By B.J. Miller
We all need a reason to wake up. For me, it was 11,000 volts of electricity. One night, sophomore year of college, a few friends and I were out on the town; one thing led to another, and we decided to climb a parked commuter train. Fun, no? I scurried up the ladder on the back, and when I stood up, whammo! The current arced to my metal wristwatch, entered my arm, and blew down and out my feet. I lost half of an arm and both legs below the knee. I spent a few months recovering in the St Barnabas burn unit in Livingston, NJ. One day, several weeks in to the affair, it began to snow outside. I was told it was coming down hard and pretty. Around that time, a friend of mine smuggled a snowball into the burn unit for me. I cannot tell you the rapture I felt. The sensation of coldness on my skin, the miracle of it as I watched it melt to water. In that moment, I was amazed enough to be any part of this planet in this universe that whether I lived or died became irrelevant.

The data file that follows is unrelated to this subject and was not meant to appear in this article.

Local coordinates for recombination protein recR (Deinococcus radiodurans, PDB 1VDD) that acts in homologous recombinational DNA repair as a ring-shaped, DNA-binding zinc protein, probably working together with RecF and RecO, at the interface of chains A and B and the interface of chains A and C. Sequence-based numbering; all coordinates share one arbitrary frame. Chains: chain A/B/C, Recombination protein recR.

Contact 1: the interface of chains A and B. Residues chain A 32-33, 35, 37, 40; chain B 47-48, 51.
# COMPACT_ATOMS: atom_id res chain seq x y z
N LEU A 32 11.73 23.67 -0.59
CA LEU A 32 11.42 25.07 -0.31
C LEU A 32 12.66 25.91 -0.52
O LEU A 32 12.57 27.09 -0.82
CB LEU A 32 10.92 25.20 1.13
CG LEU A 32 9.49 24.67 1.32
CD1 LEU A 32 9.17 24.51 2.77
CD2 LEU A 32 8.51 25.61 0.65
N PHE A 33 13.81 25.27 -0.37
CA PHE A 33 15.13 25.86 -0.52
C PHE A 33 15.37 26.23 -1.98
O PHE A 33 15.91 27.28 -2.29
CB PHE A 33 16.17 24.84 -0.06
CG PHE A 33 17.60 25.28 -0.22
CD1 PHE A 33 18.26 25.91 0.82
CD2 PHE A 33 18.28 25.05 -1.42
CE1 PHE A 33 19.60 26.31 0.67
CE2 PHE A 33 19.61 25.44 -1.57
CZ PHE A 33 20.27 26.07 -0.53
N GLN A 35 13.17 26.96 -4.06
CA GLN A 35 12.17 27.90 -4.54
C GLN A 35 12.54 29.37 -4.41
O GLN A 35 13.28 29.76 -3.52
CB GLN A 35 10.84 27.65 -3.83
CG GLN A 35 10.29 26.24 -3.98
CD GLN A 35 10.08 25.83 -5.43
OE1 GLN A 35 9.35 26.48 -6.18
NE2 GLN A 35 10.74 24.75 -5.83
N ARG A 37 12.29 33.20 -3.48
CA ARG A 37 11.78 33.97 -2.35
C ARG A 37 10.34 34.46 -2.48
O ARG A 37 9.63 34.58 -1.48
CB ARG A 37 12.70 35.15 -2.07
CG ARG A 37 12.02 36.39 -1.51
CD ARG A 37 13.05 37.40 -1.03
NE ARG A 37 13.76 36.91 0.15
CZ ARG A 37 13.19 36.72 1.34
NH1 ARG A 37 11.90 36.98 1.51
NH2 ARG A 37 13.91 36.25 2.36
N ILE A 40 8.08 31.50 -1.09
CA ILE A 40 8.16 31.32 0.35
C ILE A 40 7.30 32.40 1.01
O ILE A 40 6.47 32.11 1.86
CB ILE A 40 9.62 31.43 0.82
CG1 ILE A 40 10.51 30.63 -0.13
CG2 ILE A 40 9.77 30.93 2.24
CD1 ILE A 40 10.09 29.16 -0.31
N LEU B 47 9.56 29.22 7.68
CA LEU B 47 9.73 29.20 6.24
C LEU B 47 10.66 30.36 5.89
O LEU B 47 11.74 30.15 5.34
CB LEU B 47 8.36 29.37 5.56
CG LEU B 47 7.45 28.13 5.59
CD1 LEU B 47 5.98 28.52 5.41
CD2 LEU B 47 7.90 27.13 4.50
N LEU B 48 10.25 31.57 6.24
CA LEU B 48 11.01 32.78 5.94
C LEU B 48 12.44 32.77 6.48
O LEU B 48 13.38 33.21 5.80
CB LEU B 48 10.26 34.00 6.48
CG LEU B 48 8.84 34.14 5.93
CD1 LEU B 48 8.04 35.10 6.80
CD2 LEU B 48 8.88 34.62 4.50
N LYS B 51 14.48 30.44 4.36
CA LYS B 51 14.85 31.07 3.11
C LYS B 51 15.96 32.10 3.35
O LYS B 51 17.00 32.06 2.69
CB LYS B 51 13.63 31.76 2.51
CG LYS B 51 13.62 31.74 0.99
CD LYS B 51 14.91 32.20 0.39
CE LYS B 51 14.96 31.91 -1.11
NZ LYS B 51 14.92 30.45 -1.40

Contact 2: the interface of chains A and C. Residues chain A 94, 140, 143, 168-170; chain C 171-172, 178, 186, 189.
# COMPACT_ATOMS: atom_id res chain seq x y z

How important are human lives in the larger scope of things?
When are we sheltered, and when are we exposed?
BJ Miller, M.D., is a palliative care specialist and educator at UCSF, and executive director of San Francisco’s Zen Hospice Project.